Students balance sleep and school

Gabriel Lizama, Staff Reporter

Students are in the fourth week of classes and are adapting to the online environment. With no in-person office hours or classes to show up to on campus, students are forced into developing new sleeping patterns to adjust.

With the stay-at-home order effective until May 31, students face the battle of working remotely. 

Jared Cloud, a senior business and administration major with a specialization in finance, said he misses a regimented schedule on campus. Being in class allowed him to understand what was expected day to day. He said showing up forced him to pay attention since he was already there.

Cloud said adapting to the online format was not a hard transition until the quarter progressed. Cloud enjoys having the ability to sleep in and not wake up early to conduct morning workouts. Cloud is taking 18 credits this quarter and said it has been his biggest challenge in four years. The online format consumes a lot of time. 

A normal day for Cloud starts at 7 a.m. taking care of his dog, working out, doing homework, having family time and doing more homework. Cloud said his biggest recommendation for professors is to be flexible during this time.

“One thing that I think is important for professors is that they should not compensate for more assignments for not having in person classes,” Cloud said.

Cloud said he hasn’t lost motivation to do things but looks at this as a test of discipline and keeps in mind his end goal of graduating. However, Cloud misses the friendships and bonds that were created on campus.

“My friends are my family away from home and I can rely on them for anything,” Cloud said. “They make everything in life better.”

Bram Wiggins, a senior public relations major, said he hasn’t felt any change to his sleep schedule. Wiggins has experienced taking two classes previously online and is familiar with virtual learning.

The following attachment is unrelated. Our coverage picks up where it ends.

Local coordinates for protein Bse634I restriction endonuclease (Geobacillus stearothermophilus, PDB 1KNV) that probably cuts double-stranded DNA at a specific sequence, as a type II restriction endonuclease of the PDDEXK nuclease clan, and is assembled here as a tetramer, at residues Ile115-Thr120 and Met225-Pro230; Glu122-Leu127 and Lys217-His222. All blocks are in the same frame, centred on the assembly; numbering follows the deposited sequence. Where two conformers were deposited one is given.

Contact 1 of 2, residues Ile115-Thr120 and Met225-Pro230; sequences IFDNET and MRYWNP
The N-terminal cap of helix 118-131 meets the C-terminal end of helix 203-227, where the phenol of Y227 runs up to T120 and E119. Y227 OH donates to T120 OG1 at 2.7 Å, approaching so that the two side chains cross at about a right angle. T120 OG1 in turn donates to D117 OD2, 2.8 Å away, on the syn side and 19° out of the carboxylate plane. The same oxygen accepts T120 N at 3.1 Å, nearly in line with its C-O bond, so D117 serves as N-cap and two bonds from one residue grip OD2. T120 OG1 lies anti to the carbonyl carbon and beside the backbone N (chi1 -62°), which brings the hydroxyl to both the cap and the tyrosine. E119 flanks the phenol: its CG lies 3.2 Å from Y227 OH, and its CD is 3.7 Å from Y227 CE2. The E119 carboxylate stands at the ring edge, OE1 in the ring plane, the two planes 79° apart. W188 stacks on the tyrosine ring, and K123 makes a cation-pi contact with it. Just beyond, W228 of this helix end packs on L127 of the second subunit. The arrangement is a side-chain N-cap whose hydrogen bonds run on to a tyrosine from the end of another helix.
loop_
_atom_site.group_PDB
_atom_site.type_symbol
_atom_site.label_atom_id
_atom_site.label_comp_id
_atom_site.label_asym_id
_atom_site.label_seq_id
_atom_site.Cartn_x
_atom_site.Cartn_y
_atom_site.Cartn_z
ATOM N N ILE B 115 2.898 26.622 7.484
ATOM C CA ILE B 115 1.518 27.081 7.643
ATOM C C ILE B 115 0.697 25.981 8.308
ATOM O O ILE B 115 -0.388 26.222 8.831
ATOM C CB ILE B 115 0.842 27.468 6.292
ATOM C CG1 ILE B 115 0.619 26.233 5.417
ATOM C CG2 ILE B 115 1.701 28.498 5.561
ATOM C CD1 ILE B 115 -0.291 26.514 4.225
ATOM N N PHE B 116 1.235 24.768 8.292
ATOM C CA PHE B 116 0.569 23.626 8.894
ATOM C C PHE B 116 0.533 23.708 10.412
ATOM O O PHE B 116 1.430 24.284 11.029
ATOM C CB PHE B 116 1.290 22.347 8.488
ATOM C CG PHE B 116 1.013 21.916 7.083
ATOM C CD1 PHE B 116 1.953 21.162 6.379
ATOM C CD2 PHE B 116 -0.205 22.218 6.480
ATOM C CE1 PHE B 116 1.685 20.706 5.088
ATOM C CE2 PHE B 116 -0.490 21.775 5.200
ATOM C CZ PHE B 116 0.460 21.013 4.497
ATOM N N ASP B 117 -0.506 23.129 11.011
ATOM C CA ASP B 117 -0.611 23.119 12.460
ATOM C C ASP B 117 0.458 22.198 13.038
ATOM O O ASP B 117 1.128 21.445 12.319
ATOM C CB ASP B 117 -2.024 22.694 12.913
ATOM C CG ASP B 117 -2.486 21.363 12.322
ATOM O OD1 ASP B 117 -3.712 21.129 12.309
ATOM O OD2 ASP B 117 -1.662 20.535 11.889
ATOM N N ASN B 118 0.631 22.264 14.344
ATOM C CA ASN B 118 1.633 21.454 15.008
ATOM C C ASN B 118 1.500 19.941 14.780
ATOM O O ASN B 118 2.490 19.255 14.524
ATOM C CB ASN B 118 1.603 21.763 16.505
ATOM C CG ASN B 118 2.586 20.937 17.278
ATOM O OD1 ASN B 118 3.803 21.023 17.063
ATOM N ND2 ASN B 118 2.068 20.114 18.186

Wiggins said he misses being in person for classes. He said the biggest problem with online classes is how long it takes professors to reply to emails because students end up having to put assignments off. Another difficulty he has is the amount of time it takes to do all his assignments. 

Wiggins said he’s definitely lost motivation to do homework due to being distant from professors and not being able to socialize in person.

“Not having the ability to go and talk to people and socialize really sucks,” Wiggins said. “Everyday is the same thing and it gets boring doing the same things everyday.”

During his free time, Wiggins enjoys going on long walks outside. He looks forward to May 5 because restrictions will be lifted on hunting and fishing.

Health Education Coordinator Sabeth Jackson has been a health educator for three years. Jackson said it’s important for students to maintain their overall health, especially during these times.

Jackson said college is a time when sleep is often ignored and is one of the most important aspects of cognitive development. There are multiple things that affect sleep patterns, including social opportunities, studying late and using different substances, according to Jackson. 

The minds of college students are still developing and require nine hours a night to fully develop, which is not what a typical college student gets, according to Jackson. There are studies that show sleep deprived students perform significantly worse than those who were not deprived, Jackson said. 

Jackson remembers being a college student and cramming for a test. She thought if she stayed up studying, she would perform better. Jackson said if students work harder at the expense of sleep, they may not even be aware of the effects and perform worse. 

According to Jackson, the biggest challenge for students is figuring out how to work remotely online. Jackson said everything students are accustomed to is not the same and will require more discipline.

“Setting specific times to do work and separating locations is the most important thing to create a schedule or structure for students at home,” Jackson said.

Jackson recommends students adjust as necessary to be successful. 

“During this time it is important to be patient, kind and do the best during these times,” Jackson said.

Jackson said the Wellness Center is offering a new course in May that is available to students to help with what they need in different areas such as sleep, study skills and health.